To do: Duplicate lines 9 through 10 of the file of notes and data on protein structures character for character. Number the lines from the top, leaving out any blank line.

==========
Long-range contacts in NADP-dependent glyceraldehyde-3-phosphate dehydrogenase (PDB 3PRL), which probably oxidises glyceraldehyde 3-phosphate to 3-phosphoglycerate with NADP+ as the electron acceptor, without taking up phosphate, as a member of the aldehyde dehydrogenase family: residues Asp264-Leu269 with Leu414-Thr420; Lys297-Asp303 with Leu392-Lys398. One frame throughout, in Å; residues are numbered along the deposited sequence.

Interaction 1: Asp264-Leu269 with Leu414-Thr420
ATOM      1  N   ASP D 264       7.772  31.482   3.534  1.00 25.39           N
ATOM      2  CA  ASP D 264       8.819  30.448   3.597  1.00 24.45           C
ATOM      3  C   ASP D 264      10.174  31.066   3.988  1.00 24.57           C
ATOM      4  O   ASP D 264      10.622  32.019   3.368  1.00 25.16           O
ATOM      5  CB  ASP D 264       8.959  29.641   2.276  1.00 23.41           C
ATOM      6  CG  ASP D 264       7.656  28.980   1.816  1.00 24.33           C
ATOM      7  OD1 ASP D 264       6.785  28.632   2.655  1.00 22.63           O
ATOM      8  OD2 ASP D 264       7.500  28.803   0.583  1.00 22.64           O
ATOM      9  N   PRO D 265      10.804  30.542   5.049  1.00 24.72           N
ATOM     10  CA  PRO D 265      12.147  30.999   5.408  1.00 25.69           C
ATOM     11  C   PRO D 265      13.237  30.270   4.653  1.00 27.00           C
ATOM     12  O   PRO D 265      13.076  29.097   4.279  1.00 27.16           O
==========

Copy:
ATOM      7  OD1 ASP D 264       6.785  28.632   2.655  1.00 22.63           O
ATOM      8  OD2 ASP D 264       7.500  28.803   0.583  1.00 22.64           O